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H.R. 6304 Translated–What the FISA Compromise Really Means (cont)

Sec 105 of HR 6304 deals with a FISA Court Judge’s ruling on an application.  50 U.S.C. 1805 basically lays out the required procedure for a FISA Court judge to issue a ruling, and Sec 105 of HR 6304 amends that law.

From Sec 105 of HR 6304:

  1. Strikes a subparagraph that explicitly states that the judge must find that the president has authorized the Attorney General to approve applications for electronic surveillance.  Not sure on the impact of this really.  It clearly relates to the changes made by Sec 104 which strikes out one reference to the Attorney General’s approval being required on applications but leaves others.
  2. Strikes a requirement that a FISA Court order specify “whenever more than one electronic, mechanical, or other surveillance device is to be used under the order, the authorized coverage of the devices involved and what minimization procedures shall apply to information subject to acquisition by each device.”  This relates to the change made by Sec 104 which ended the requirement that this information be included in applications in the first place.  So this change is just making the applications and the resulting orders consistent.  It is a decrease in the judicial oversight capacity of the FISA court.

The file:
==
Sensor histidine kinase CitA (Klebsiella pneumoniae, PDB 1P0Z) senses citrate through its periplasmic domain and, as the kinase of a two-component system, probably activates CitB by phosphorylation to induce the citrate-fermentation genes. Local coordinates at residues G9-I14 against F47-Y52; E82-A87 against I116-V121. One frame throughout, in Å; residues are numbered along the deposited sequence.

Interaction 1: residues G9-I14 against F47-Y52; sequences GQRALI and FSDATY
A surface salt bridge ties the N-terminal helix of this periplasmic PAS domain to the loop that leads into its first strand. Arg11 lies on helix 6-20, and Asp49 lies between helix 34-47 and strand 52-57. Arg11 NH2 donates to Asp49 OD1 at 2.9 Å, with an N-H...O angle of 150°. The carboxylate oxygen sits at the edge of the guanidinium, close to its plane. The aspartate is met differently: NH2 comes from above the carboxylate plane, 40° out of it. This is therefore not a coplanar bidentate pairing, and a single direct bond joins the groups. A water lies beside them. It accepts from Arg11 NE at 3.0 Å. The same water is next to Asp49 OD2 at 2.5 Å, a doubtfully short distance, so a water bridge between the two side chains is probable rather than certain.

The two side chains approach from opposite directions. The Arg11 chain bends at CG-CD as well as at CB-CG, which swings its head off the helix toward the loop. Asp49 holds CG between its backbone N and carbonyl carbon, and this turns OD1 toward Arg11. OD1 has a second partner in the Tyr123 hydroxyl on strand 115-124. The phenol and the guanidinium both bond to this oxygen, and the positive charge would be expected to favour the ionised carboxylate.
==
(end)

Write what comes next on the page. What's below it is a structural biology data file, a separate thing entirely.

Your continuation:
3. In consistency with Sec 104, eliminates the distinction between foreign power targets and other targets (foreign power targets had lighter information requirements).  This would apply to say surveillance of a foreign embassy, or other foreign government facilities.
  4. Rewrites the law governing emergency surveillance orders.  The short version of the new law is that if the Attorney General ‘reasonably’ determines that an application would be approved if submitted, he can order the surveillance before submitting the application.  The application must be submitted or the surveillance ended within seven days.  If the surveillance is ended before an order is issued by a judge or the application is denied, any information gathered can never be used as evidence in any governmental body (courts, congressional comittees, regulatory bodies, anything with government authority).  The only change from pre-existing law with this one is that the time limit is increased from 72 hours to 7 days.  That seems a bit long in my opinion, however the limits (basically a ban) on the use of any information gathered without the blessing of a FISA court order are kept the same.  I’m not thrilled with the time span being as long as 7 days, but I can live with it.

Sec 106 of HR 6304 makes a small change to the law governing the use of information gained from electronic surveillance:

  1. There is a section in 50 U.S.C. 1806 that contains a clause requiring the destruction of any unintentionally acquired radio communications acquired in a situation where there is a reasonable expectation of privacy and both parties are in the US.  This is changed to simply read ‘communication’ rather than ‘radio communication.’  This is a good provision, and a point where existing law needed to be modernized.

The next section I’m going to cover is Sec 107 which makes amendments to the law governing physical searches.  I will hopefully get to that tonight.


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